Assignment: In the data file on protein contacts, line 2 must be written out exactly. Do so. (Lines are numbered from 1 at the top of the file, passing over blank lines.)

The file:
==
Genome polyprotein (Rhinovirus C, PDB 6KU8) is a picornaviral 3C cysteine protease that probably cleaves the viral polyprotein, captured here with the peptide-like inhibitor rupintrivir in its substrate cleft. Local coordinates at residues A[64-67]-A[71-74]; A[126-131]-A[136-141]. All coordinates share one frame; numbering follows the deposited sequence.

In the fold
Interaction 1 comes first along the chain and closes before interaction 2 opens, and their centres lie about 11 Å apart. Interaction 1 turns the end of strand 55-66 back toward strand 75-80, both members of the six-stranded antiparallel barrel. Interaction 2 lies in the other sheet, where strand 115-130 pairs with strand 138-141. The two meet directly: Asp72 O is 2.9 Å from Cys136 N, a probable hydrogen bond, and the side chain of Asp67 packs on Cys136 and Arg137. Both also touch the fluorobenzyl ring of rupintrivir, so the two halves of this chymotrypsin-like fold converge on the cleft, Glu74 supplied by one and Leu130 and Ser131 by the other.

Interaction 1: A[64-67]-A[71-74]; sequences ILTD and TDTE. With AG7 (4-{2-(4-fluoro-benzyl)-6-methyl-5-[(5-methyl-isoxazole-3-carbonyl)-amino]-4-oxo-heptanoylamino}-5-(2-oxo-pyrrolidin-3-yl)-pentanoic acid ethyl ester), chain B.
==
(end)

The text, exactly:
In the fold